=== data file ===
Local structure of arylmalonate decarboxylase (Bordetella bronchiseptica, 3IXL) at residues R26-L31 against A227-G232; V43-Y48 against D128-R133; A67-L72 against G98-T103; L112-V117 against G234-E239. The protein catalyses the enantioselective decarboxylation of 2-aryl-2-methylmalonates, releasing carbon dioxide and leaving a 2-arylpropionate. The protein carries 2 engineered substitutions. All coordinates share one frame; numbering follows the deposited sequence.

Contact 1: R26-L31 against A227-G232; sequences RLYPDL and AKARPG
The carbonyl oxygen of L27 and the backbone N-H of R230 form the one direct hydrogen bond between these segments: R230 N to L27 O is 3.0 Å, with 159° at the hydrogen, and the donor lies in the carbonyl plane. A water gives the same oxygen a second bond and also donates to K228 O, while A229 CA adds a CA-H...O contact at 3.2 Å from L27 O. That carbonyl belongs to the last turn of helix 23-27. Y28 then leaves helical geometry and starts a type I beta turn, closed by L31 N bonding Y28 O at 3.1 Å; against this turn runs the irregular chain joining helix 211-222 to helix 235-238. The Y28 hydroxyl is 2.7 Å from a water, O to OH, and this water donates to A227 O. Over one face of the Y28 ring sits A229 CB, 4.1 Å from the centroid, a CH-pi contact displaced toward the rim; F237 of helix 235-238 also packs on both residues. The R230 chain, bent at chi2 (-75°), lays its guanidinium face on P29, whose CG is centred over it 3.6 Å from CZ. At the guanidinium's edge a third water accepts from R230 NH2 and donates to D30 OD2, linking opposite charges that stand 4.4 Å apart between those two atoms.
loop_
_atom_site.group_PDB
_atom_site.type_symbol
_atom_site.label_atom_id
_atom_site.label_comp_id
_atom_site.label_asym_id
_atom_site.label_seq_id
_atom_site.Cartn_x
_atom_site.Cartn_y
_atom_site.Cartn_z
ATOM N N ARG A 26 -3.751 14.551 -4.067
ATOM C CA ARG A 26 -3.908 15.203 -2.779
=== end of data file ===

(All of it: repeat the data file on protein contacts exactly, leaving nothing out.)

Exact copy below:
Local structure of arylmalonate decarboxylase (Bordetella bronchiseptica, 3IXL) at residues R26-L31 against A227-G232; V43-Y48 against D128-R133; A67-L72 against G98-T103; L112-V117 against G234-E239. The protein catalyses the enantioselective decarboxylation of 2-aryl-2-methylmalonates, releasing carbon dioxide and leaving a 2-arylpropionate. The protein carries 2 engineered substitutions. All coordinates share one frame; numbering follows the deposited sequence.

Contact 1: R26-L31 against A227-G232; sequences RLYPDL and AKARPG
The carbonyl oxygen of L27 and the backbone N-H of R230 form the one direct hydrogen bond between these segments: R230 N to L27 O is 3.0 Å, with 159° at the hydrogen, and the donor lies in the carbonyl plane. A water gives the same oxygen a second bond and also donates to K228 O, while A229 CA adds a CA-H...O contact at 3.2 Å from L27 O. That carbonyl belongs to the last turn of helix 23-27. Y28 then leaves helical geometry and starts a type I beta turn, closed by L31 N bonding Y28 O at 3.1 Å; against this turn runs the irregular chain joining helix 211-222 to helix 235-238. The Y28 hydroxyl is 2.7 Å from a water, O to OH, and this water donates to A227 O. Over one face of the Y28 ring sits A229 CB, 4.1 Å from the centroid, a CH-pi contact displaced toward the rim; F237 of helix 235-238 also packs on both residues. The R230 chain, bent at chi2 (-75°), lays its guanidinium face on P29, whose CG is centred over it 3.6 Å from CZ. At the guanidinium's edge a third water accepts from R230 NH2 and donates to D30 OD2, linking opposite charges that stand 4.4 Å apart between those two atoms.
loop_
_atom_site.group_PDB
_atom_site.type_symbol
_atom_site.label_atom_id
_atom_site.label_comp_id
_atom_site.label_asym_id
_atom_site.label_seq_id
_atom_site.Cartn_x
_atom_site.Cartn_y
_atom_site.Cartn_z
ATOM N N ARG A 26 -3.751 14.551 -4.067
ATOM C CA ARG A 26 -3.908 15.203 -2.779